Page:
Photo Credit: FindAGrave

By Zane Miller

On Wednesday, October 2nd, 1912, the Chicago Cubs defeated the Pittsburgh Pirates 6-5 in 10 innings, following a walkoff RBI single from catcher Dick Cotter. The victory enabled the Cubs to jump to a 90-59 record with pitcher Charlie Smith being credited with his 58th career win, while the Pirates dropped to 92-58, with Hank Robinson taking the loss. However, all of this information is unofficial, as, according to the MLB, this game never existed.

The 1912 season would be a successful one for both the Pirates and the Cubs, as they would finish second and third respectively in the National League standings at season’s end. Both teams also had legitimate MVP candidates who led the NL in major offensive categories, as Cubs third baseman Heinie Zimmerman paced the MLB in home runs with 14, while Pirates shortstop Honus Wagner led the NL in RBIs with 102, and would go on to be one of the inaugural Baseball Hall of Fame inductees in 1936. However, the issue arose in that both teams had to go up against the New York (now San Francisco) Giants in the same league.

The Giants had already wrapped up the National League title and the only postseason spot available to reach the World Series, rendering the Oct. 2nd Pirates-Cubs matchup irrelevant from a playoff perspective. Nonetheless, both teams were poised to make the most of their few remaining games in the 1912 campaign, which the Pirates had done in the prior three contests in the series, winning 9-0, 9-3 and 4-1 respectively before heading into West Side Park (this is before Wrigley Field was built) in Chicago for the final time of the year.

The Pirates sent starting pitcher Howie Camnitz to the mound, as he had picked up a 21-12 record with a 2.76 ERA to this point in the season, while the Cubs started rookie Jimmy Lavender, who had a 16-13 showing with an ERA of 3.10.

With the Pirates holding a 5-4 lead in the ninth inning, they pulled Camnitz in favor of reliver Hank Robinson to close out the victory. As Camnitz was a right-handed pitcher and Robinson a lefty, this pitching change prompted the Cubs to replace left-handed batter Wilbur Good with the right-handed Dick Cotter.

Cotter was in just his second MLB season and first with the Cubs, as he played for the Philadelphia Phillies the previous year. In the 1912 campaign, he had seen limited action throughout the first half of the year, before becoming a regular fixture in the lineup as he appeared in the majority of Cubs matchups in August and September. Cotter would make his opportunity off the bench in this game count, as he hit an RBI single off of Robinson to tie it back up at 5-5, eventually sending the contest into extra innings.

A myriad of defensive changes would come for the Cubs in the top of the 10th, with Cotter remaining in the game at his natural position of catcher, taking over for veteran Jimmy Archer who had been pinch run for in the ninth by rookie and future home run leader Cy Williams. In addition, Lavender was removed from the game to put in the struggling Charlie Smith, as he had not had a scoreless appearance since early August. However, Smith came in clutch this time around, keeping the Pirates’ offense at bay to maintain the knotted-up score. The bottom of the inning saw the Cubs hold a golden opportunity to stave off the series sweep, as the team had runners on second and third, albeit with two outs. With it apparently being Cotter’s turn to bat, he again took advantage of his second at-bat with another RBI single, this time sending Frank Schulte home from third to win the game, as the Cubs’ 6-5 10th inning victory gave Smith the win, while Robinson was hit with the loss after allowing the walkoff hit. Everything about the game seemed typical, until the next day rolled around.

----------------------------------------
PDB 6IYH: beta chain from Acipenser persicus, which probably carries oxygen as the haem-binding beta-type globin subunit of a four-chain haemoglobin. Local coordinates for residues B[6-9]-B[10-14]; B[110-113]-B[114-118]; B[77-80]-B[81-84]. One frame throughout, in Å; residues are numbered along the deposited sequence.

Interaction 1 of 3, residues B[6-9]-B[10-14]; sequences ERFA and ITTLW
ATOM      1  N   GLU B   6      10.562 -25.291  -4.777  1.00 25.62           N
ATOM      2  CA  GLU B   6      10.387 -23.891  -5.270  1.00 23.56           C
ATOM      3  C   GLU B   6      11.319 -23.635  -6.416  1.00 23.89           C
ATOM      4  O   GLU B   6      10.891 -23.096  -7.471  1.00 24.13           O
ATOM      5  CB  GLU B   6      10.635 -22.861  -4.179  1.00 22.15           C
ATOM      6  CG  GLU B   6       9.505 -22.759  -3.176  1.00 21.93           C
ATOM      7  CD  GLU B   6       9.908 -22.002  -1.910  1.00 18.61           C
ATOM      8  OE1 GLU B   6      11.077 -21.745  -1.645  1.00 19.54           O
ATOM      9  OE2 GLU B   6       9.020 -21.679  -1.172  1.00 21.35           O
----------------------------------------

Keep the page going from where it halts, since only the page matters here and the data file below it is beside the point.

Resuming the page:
On October 3rd, Pirates manager Fred Clarke telegraphed a complaint to the National League office, alleging that the Cubs had batted out of order in the 10th inning. Specifically, Cotter had gone up to bat in the eighth spot when, due to the defensive switches earlier in the frame, he should have batted in the ninth spot. With there being two outs, this should have led to Cotter being out due to his batting in the wrong spot, and the game continuing into the 11th inning.

Once the situation was reviewed by the league office, on October 14th, 1912, it was determined that the umpires working the game had failed to call Cotter out despite being aware that the Cubs had batted out of order, as they had erroneously believed that it was the other team’s responsibility to being it to their attention instead, going to show that inept umpiring is has not been anything new to be seen at times in the MLB.

As a result, the National League ruled that the game would not be counted in the standings, and all statistics from the game would be wiped out as well. It’s important to mention that the game would have been replayed if the game had implications towards the postseason, but this was not the case as the Giants had already clinched the NL championship. The Pirates eventually claimed a record of 93-58 to take the second spot in the league, while the Cubs held down third with a 91-59 record. Out of the over 2,500 regular season games played between the Pirates and Cubs, this was not one of them.


Forfeits and Successfully Protested Games in Major League Baseball: A Complete Record by David Nemec and Eric Miklich